CAS  PubMed  Google Scholar 

  30. 30.

    Dong W, Xu C, Li C, Sun J, Zuo Y, Shi S, Cheng T, Guo J, Zhou S. ycf1, the most promising plastid DNA barcode of land plants. Sci Rep. 2015;5:8348.

    CAS  PubMed  PubMed Central  Google Scholar 

  31. 31.

    Li X, Yang Y, Henry R, Rossetto M, Wang Y, Chen S. Plant DNA barcoding: from gene to genome. Biol Rev Camb Philos Soc. 2015;90:157–66.

    PubMed  Google Scholar 

  32. 32.

    The National Center for Biotechnology Information organelle genome database. www.ncbi.nlm.nih.gov/genome/organelle. Accessed 1 June 2019.

  33. 33.

    Shen X, Wu M, Liao B, Liu Z, Bai R, Xiao S, Li X, Zhang B, Xu J, Chen S. Complete chloroplast genome sequence and phylogenetic analysis of the medicinal plant Artemisia annua. Molecules. 2017;22:1330.

    PubMed Central  Google Scholar 

  34. 34.

    Lee Y, Park J, Kim J-K, Lee H, Park H-S, Lee S-C, Kang J, Lee T, Sung S, Yang T-J. Complete chloroplast genome sequence of Artemisia fukudo Makino (Asteraceae). Mitochondrial DNA B. 2016;1:376–7.

    Google Scholar 

  35. 35.

    Lee Y, Park J, Kim J-K, Lee H, Park H-S, Lee S-C, Kang J, Lee T, Sung S, Yang T-J. The complete chloroplast genome sequences of Artemisia gmelinii and Artemisia capillaris (Asteraceae). Mitochondrial DNA B. 2016;1:410–1.

    Google Scholar 

  36. 36.

    Liu Y, Huo N, Dong L, Wang Y, Zhang S, Young H, Feng X, Gu Y. Complete chloroplast genome sequences of Mongolia medicine Artemisia frigida and phylogenetic relationships with other plants. PLoS One. 2013;8:e57533.

    CAS  PubMed  PubMed Central  Google Scholar 

  37. 37.

    Kang S-H, Kim K, Lee J-H, Ahn B, Won S, Sohn S-H, Kim J. The complete chloroplast genome sequence of medicinal plant, Artemisia argyi. Mitochondrial DNA B. 2016;1:257–8.

    Google Scholar 

  38. 38.

    Meng D, Xiaomei Z, Wenzhen K, Xu Z. Detecting useful genetic markers and reconstructing the phylogeny of an important medicinal resource plant, Artemisia selengensis, based on chloroplast genomics. PLoS One. 2019;14:e0211340.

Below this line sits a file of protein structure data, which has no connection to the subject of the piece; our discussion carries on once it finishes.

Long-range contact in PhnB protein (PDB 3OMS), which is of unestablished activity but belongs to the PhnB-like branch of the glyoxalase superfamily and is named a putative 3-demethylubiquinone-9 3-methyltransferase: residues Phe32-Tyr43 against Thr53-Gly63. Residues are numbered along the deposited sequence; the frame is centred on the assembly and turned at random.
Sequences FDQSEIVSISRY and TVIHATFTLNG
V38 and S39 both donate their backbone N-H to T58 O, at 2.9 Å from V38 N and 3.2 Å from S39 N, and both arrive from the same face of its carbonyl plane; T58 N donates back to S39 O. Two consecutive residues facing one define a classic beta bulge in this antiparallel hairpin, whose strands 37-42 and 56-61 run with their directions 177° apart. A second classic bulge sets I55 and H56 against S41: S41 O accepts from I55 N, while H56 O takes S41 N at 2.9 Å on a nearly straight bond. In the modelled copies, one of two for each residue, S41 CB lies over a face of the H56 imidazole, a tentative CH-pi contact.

CAS  PubMed  PubMed Central  Google Scholar 

  39. 39.

    The National Center for Biotechnology Information SRA database. www.ncbi.nlm.nih.gov/sra. Accessed 1 June 2019.

  40. 40.

    Iram S, Hayat M, Tahir M, Gul A, Abdullah AI. Chloroplast genome sequence of Artemisia scoparia: comparative analyses and screening of mutational hotspots. Plants (Basel). 2019;8:476.

    CAS  Google Scholar 

  41. 41.

    Shen Q, Zhang L, Liao Z, Wang S, Yan T, Shi P, Liu M, Fu X, Pan Q, Wang Y, et al. The genome of Artemisia annua provides insight into the evolution of Asteraceae family and artemisinin biosynthesis. Mol Plant. 2018;11:776–88.

    CAS  PubMed  Google Scholar 

  42. 42.

    Kim K, Choi K, Jansen R. Two chloroplast DNA inversions originated simultaneously during the early evolution of the sunflower family (Asteraceae). Mol Biol Evol. 2005;22:1783–92.

    CAS  PubMed  Google Scholar 

  43. 43.

    Yang Z, Nielsen R. Estimating synonymous and nonsynonymous substitution rates under realistic evolutionary models. Mol Biol Evol. 2000;17:32–43.

    CAS  PubMed  Google Scholar 

  44. 44.

    Shahzadi I, Abdullah MF, Ali Z, Ahmed I, Mirza B. Chloroplast genome sequences of Artemisia maritima and Artemisia absinthium: comparative analyses, mutational hotspots in genus Artemisia and phylogeny in family Asteraceae. Genomics. 2020;112:1454–63.

    CAS  PubMed  Google Scholar 

  45. 45.

    Malik S, Vitales D, Hayat M, Korobkov A, Garnatje T, Vallès J. Phylogeny and biogeography of Artemisia subgenus Seriphidium (Asteraceae: anthemideae). Taxon. 2017;66:934–52.

    Google Scholar 

  46. 46.

    Park M, Chung G. A taxonomic review of Artemisia sect. Absinthium in Korea. Korean J Pl Taxon. 2013;43:188–95.

    Google Scholar 

  47. 47.

    Bremer K. Tribal interrelationships of the Asteraceae. Cladistics. 1987;3:210–53.

    Google Scholar 

  48. 48.